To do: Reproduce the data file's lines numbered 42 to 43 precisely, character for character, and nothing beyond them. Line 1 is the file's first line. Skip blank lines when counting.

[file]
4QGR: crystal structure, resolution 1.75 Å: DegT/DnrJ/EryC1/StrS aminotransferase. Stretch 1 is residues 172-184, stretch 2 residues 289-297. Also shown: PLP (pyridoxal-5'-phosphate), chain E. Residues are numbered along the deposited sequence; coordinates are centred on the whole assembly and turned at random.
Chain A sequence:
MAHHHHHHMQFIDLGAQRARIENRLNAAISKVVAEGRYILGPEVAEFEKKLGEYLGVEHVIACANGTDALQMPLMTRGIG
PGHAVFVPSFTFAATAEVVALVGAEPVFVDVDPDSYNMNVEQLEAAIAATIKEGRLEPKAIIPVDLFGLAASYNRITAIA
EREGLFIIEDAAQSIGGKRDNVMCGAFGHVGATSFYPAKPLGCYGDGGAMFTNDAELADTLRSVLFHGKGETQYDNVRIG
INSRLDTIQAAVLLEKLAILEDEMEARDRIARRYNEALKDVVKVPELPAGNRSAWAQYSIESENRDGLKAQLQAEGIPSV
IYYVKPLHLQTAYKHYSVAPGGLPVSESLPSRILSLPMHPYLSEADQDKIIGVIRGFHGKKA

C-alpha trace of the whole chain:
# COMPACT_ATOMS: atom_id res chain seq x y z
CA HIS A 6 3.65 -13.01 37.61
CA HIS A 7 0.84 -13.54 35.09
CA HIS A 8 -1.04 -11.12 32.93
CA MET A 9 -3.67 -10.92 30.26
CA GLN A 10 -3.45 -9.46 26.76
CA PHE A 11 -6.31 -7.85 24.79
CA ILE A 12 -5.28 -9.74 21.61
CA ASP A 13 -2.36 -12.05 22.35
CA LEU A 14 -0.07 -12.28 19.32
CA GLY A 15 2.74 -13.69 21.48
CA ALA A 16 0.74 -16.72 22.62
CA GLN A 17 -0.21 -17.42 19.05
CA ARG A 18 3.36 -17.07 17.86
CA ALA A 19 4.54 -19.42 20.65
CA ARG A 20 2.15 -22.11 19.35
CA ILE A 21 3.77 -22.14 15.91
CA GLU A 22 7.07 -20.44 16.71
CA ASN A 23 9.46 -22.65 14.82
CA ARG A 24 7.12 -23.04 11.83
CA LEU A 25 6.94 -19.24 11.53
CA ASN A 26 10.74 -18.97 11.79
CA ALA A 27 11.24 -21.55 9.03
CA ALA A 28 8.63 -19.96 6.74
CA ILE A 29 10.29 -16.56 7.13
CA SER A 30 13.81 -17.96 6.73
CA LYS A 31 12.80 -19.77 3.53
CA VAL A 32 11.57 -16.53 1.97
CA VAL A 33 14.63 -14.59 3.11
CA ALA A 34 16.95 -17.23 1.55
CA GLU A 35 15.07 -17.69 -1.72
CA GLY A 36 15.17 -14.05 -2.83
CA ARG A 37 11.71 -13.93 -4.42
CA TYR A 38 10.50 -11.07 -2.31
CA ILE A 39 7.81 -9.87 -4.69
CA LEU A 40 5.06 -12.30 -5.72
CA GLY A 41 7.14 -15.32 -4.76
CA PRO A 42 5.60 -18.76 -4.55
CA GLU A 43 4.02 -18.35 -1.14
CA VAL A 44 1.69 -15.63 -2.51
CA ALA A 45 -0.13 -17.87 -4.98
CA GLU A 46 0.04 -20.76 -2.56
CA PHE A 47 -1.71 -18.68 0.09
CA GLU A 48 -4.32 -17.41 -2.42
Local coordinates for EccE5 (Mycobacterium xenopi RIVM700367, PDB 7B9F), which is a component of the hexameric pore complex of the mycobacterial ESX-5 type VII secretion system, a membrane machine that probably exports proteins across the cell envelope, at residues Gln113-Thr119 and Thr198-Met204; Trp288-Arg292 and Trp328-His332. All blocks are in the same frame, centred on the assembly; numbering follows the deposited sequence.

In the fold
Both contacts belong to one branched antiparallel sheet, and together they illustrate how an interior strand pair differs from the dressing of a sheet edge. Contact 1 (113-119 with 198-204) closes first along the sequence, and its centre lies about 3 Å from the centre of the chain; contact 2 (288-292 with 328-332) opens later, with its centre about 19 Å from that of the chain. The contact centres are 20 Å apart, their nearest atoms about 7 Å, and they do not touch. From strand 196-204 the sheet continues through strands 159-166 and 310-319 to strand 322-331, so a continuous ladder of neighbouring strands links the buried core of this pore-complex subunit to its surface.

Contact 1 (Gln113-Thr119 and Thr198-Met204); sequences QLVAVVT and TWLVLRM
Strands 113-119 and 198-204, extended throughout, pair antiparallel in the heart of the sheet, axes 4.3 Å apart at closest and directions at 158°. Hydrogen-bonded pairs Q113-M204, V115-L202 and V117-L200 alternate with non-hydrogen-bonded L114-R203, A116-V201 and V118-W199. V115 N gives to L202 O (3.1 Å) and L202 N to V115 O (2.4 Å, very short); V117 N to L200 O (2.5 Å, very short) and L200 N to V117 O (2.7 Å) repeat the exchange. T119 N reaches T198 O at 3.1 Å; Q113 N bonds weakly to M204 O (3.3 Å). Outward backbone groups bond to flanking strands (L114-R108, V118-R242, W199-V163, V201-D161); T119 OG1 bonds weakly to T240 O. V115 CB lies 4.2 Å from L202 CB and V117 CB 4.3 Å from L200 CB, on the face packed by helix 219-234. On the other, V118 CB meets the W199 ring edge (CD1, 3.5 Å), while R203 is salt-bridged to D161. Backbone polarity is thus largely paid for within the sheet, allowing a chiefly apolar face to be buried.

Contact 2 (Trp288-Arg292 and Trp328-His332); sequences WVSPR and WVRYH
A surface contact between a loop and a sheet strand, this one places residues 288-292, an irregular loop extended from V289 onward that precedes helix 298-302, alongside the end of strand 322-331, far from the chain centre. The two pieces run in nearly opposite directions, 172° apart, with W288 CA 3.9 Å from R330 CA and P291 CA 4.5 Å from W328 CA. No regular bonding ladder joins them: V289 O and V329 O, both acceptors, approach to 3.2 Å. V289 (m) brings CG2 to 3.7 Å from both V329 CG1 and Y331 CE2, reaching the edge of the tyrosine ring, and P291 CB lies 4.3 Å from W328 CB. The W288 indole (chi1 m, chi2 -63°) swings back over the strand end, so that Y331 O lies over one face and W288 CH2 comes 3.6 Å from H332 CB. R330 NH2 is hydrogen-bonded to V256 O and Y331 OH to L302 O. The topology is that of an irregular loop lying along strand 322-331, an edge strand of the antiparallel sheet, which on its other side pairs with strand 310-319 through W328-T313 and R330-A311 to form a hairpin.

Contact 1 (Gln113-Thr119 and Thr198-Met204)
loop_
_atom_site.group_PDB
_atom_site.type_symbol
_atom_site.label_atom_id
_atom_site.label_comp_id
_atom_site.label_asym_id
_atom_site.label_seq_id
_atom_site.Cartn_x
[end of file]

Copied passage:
CA TYR A 38 10.50 -11.07 -2.31
CA ILE A 39 7.81 -9.87 -4.69